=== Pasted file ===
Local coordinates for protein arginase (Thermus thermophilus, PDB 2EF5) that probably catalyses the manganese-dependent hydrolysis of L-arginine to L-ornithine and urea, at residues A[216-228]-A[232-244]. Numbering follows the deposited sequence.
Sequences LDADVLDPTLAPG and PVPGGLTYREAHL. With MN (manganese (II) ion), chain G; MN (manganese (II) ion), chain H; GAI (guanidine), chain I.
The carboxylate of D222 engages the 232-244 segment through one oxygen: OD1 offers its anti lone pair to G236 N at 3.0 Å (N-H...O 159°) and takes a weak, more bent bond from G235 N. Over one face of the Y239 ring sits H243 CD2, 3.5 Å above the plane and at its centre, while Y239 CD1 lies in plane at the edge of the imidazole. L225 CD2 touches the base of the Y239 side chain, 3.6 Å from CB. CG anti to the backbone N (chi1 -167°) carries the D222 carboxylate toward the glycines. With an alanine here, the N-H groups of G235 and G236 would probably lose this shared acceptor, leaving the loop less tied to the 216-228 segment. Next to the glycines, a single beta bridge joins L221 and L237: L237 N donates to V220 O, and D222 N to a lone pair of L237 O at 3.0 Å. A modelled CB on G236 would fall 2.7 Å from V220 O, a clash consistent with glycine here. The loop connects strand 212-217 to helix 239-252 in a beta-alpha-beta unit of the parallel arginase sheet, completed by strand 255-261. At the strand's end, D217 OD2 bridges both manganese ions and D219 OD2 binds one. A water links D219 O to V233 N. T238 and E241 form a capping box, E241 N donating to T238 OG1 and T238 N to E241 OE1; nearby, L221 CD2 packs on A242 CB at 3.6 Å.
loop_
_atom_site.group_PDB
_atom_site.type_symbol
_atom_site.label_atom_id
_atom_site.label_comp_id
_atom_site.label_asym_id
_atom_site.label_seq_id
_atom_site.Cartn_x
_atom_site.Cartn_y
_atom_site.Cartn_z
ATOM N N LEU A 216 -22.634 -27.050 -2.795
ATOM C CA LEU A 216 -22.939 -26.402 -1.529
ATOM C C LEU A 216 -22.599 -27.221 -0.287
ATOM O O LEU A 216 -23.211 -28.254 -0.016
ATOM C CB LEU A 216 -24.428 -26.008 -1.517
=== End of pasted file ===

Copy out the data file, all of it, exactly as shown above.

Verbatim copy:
Local coordinates for protein arginase (Thermus thermophilus, PDB 2EF5) that probably catalyses the manganese-dependent hydrolysis of L-arginine to L-ornithine and urea, at residues A[216-228]-A[232-244]. Numbering follows the deposited sequence.
Sequences LDADVLDPTLAPG and PVPGGLTYREAHL. With MN (manganese (II) ion), chain G; MN (manganese (II) ion), chain H; GAI (guanidine), chain I.
The carboxylate of D222 engages the 232-244 segment through one oxygen: OD1 offers its anti lone pair to G236 N at 3.0 Å (N-H...O 159°) and takes a weak, more bent bond from G235 N. Over one face of the Y239 ring sits H243 CD2, 3.5 Å above the plane and at its centre, while Y239 CD1 lies in plane at the edge of the imidazole. L225 CD2 touches the base of the Y239 side chain, 3.6 Å from CB. CG anti to the backbone N (chi1 -167°) carries the D222 carboxylate toward the glycines. With an alanine here, the N-H groups of G235 and G236 would probably lose this shared acceptor, leaving the loop less tied to the 216-228 segment. Next to the glycines, a single beta bridge joins L221 and L237: L237 N donates to V220 O, and D222 N to a lone pair of L237 O at 3.0 Å. A modelled CB on G236 would fall 2.7 Å from V220 O, a clash consistent with glycine here. The loop connects strand 212-217 to helix 239-252 in a beta-alpha-beta unit of the parallel arginase sheet, completed by strand 255-261. At the strand's end, D217 OD2 bridges both manganese ions and D219 OD2 binds one. A water links D219 O to V233 N. T238 and E241 form a capping box, E241 N donating to T238 OG1 and T238 N to E241 OE1; nearby, L221 CD2 packs on A242 CB at 3.6 Å.
loop_
_atom_site.group_PDB
_atom_site.type_symbol
_atom_site.label_atom_id
_atom_site.label_comp_id
_atom_site.label_asym_id
_atom_site.label_seq_id
_atom_site.Cartn_x
_atom_site.Cartn_y
_atom_site.Cartn_z
ATOM N N LEU A 216 -22.634 -27.050 -2.795
ATOM C CA LEU A 216 -22.939 -26.402 -1.529
ATOM C C LEU A 216 -22.599 -27.221 -0.287
ATOM O O LEU A 216 -23.211 -28.254 -0.016
ATOM C CB LEU A 216 -24.428 -26.008 -1.517